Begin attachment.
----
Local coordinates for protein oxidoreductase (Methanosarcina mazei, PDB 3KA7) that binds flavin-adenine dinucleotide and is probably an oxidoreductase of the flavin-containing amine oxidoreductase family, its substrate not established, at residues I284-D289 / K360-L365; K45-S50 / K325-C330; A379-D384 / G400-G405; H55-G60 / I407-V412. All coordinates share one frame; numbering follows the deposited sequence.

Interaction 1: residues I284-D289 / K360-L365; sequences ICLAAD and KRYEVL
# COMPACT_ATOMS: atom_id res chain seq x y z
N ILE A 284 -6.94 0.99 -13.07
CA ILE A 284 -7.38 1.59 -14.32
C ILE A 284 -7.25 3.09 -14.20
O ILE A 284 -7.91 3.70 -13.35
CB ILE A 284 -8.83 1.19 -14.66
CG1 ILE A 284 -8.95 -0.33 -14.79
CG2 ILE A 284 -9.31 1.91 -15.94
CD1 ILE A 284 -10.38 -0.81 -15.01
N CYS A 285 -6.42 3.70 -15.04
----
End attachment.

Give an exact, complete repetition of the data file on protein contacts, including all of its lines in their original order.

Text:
Local coordinates for protein oxidoreductase (Methanosarcina mazei, PDB 3KA7) that binds flavin-adenine dinucleotide and is probably an oxidoreductase of the flavin-containing amine oxidoreductase family, its substrate not established, at residues I284-D289 / K360-L365; K45-S50 / K325-C330; A379-D384 / G400-G405; H55-G60 / I407-V412. All coordinates share one frame; numbering follows the deposited sequence.

Interaction 1: residues I284-D289 / K360-L365; sequences ICLAAD and KRYEVL
# COMPACT_ATOMS: atom_id res chain seq x y z
N ILE A 284 -6.94 0.99 -13.07
CA ILE A 284 -7.38 1.59 -14.32
C ILE A 284 -7.25 3.09 -14.20
O ILE A 284 -7.91 3.70 -13.35
CB ILE A 284 -8.83 1.19 -14.66
CG1 ILE A 284 -8.95 -0.33 -14.79
CG2 ILE A 284 -9.31 1.91 -15.94
CD1 ILE A 284 -10.38 -0.81 -15.01
N CYS A 285 -6.42 3.70 -15.04